Winning over the over sixty-fives
In speaking to John and Jane Consumer, I found that people who own futons are overwhelmingly positive about futon furniture. People who currently own or have previously owned a futon are almost fifty percent more likely to consider a futon when shopping for a sofa bed. This is true for people who have bought futons at both high and low price points. They are pleased with their choice and a majority of them would purchase futon furniture again if they had the need.
Even better news is that this group of happy futon furniture owners seems to be swaying older consumers. Based on Futon Life surveys, the popularity of futon furniture among people over age sixty-five is on the rise. Interestingly, many consumers in this age group reported that they would consider buying a futon because of the personal recommendation of a family member. I often recorded comments like these: “My son has one and it is nice.” “I’ve slept on a futon at my daughter’s home and it was comfortable”.
Specialty Stores Surge Past The Big Boxes
Specialty stores were the type of store most frequently named by consumers as the place to buy futons. In fact, specialty stores were cited by more than half of the respondents in this survey. This definitively marks the progress of futon furniture’s emergence into the mainstream furniture
stores or furniture stores as the place they shop for a futon. Consequently, as futon furniture shoppers look to specialty stores more, they are looking to discount stores less. Only 4% of people named discount stores such as K-Mart and Wal-Mart as stores where they would buy a futon. This represented a shift from the responses I gathered just eighteen months ago, when 7% named discount stores as the place to buy a futon.
This survey also showed a close link between where people would shop and how much they expect to pay. When a shopper thinks of futons as furniture to be purchased at a furniture specialty store, he expects to pay more. In the 2000 interviews, more people associated futons with discount and department stores and they expected to pay an average of $315. In the 2002 interviews, people associated futons more frequently with specialty and furniture stores and they expected to pay an average of $363.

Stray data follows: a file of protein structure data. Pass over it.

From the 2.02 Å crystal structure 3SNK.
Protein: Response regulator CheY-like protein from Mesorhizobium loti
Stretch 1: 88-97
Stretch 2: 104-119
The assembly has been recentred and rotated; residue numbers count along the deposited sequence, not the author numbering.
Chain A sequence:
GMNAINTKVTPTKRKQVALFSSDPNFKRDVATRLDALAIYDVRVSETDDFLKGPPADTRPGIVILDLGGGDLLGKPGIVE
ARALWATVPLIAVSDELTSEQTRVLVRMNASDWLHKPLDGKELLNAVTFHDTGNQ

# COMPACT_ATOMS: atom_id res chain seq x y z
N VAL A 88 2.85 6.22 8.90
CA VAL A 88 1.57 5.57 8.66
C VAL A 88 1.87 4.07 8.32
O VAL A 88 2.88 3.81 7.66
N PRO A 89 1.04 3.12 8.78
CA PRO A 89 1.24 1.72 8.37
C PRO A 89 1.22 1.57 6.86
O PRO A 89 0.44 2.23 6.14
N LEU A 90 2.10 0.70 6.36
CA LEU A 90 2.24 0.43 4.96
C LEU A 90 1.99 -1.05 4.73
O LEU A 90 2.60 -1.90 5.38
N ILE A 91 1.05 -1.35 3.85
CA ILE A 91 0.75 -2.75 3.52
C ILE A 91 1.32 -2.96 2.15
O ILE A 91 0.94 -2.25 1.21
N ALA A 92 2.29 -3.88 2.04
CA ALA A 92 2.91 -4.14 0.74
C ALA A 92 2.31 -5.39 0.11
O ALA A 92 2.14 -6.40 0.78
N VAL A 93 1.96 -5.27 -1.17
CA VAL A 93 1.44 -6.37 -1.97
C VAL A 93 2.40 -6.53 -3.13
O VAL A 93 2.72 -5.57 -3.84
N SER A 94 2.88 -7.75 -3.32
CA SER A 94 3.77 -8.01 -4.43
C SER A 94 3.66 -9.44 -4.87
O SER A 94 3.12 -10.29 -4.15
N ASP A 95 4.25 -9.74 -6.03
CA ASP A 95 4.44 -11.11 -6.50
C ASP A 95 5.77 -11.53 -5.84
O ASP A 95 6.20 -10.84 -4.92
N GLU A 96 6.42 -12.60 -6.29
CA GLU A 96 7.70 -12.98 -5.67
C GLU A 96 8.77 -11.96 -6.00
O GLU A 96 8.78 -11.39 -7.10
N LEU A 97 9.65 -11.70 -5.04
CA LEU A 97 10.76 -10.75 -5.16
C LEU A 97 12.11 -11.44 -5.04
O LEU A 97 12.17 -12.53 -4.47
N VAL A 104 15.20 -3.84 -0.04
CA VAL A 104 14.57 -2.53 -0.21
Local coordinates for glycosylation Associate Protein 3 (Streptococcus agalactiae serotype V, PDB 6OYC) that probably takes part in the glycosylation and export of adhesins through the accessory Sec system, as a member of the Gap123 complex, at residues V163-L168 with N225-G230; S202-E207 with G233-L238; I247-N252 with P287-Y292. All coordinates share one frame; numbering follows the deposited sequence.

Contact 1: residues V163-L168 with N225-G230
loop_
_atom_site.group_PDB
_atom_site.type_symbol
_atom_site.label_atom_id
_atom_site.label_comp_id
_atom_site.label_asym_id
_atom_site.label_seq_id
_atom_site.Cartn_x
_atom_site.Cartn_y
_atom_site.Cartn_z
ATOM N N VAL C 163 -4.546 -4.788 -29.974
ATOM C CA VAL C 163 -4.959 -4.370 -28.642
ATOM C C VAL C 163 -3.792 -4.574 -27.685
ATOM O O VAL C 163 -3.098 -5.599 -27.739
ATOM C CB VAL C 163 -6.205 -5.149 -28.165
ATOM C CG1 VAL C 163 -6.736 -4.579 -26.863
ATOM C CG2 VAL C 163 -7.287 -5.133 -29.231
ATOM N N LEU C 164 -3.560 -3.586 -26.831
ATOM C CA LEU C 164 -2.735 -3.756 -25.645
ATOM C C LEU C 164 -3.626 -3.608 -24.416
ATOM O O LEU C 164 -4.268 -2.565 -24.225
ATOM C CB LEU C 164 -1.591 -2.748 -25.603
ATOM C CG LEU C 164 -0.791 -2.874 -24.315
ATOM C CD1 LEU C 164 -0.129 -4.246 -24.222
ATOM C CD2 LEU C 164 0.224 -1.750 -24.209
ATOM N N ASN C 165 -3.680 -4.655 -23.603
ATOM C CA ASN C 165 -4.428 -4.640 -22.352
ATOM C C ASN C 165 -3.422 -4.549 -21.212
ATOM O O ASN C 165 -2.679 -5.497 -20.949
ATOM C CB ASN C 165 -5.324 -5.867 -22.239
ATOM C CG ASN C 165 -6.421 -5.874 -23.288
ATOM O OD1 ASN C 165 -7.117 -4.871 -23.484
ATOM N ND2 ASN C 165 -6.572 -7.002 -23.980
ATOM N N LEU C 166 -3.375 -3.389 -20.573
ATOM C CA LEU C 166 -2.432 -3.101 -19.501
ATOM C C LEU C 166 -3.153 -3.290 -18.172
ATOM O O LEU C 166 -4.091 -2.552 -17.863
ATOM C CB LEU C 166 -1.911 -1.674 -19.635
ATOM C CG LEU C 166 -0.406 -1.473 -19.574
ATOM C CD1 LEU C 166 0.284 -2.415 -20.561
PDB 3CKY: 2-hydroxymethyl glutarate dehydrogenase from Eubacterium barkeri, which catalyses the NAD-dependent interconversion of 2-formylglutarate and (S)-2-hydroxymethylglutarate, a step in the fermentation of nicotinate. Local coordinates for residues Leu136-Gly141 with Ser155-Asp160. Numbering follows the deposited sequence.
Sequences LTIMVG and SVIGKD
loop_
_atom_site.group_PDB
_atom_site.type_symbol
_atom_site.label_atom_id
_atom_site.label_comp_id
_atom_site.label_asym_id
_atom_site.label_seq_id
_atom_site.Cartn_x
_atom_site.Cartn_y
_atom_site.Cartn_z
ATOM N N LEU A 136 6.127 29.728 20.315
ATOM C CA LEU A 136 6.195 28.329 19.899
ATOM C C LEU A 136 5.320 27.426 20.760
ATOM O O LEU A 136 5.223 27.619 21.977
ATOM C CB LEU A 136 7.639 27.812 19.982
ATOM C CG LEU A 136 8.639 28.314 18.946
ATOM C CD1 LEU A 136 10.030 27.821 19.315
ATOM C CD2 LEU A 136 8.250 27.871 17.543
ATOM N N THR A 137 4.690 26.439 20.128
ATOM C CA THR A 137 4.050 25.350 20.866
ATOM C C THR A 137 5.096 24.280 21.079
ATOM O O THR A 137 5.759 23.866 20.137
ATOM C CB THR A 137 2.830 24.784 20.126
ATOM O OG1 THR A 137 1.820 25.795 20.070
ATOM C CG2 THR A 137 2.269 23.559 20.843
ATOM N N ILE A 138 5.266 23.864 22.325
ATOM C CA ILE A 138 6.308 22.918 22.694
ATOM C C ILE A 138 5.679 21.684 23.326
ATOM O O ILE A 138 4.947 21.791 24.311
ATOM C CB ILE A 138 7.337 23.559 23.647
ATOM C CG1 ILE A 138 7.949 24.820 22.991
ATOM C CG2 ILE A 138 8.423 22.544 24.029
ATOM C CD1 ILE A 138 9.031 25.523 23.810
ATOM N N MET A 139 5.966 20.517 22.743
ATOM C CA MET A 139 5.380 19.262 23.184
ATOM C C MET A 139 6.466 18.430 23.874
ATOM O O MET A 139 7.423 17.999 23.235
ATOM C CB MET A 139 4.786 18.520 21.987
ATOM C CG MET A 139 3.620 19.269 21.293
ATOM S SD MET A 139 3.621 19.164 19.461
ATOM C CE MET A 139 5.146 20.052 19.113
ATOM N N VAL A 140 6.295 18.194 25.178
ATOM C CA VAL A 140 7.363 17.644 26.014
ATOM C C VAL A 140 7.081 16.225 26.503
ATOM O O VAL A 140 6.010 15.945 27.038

People in the Know
Survey participants enjoyed the challenge of trying to pick futons out from among pictures of different types of sofa beds. They were shown pictures of five sofa beds (see bottom of page), two of which were futons and the other three were traditional sofa beds. A number of participants suspected me of trying to trick them. “They are all futons, aren’t they!” they guessed. I learned that people don’t trust people who conduct surveys.
Besides this quirk of human nature, I also discovered a high degree of awareness of futon furniture. In fact, three-quarters of people questioned were able to identify at least one of the futons among the pictures. A third correctly identified both futon sofa beds.
Who are the people who failed my quiz? Revealingly, almost three-quarters of those who could not identify a futon among my pictures were the ones who would not consider a buying a futon. And most of these consumers are between the age of 45 and 65. What’s up with these consumers?
Room to grow
Customers in this 45 to 65 age group are least likely to consider buying a futon when shopping for a sleep sofa. They are also the least likely to have heard of futon furniture. When viewing pictures of traditional sofa beds and futon sofa beds, this age group had the lowest percentage of correct answers.
Lack of information seems to explain the inclinations of these consumers. For these middle aged shoppers, futon sofa beds are not even on their radar scope of possible furniture choices. My survey questions concerning futons seemed to puzzle many of them. Others could not think of any reason why they wouldn’t consider a sofa bed and replied, simply, “I just wouldn’t”.
Comfort has taken center stage for today’s consumers and most of them are not convinced that futons are comfortable. In fact, most of the people who would not consider buying a futon named comfort as the reason why. Included among these are customers who have special chiropractic concerns. “I could never sleep on a futon, I have a bad back” was one typical comment.
These are concerns that may need to be addressed given the current emphasis on comfort. As consumers occupy themselves with nesting, pillows and meatloaf pans, let’s see that they buy a futon to go with them. Being a couch potato is finally ‘in’!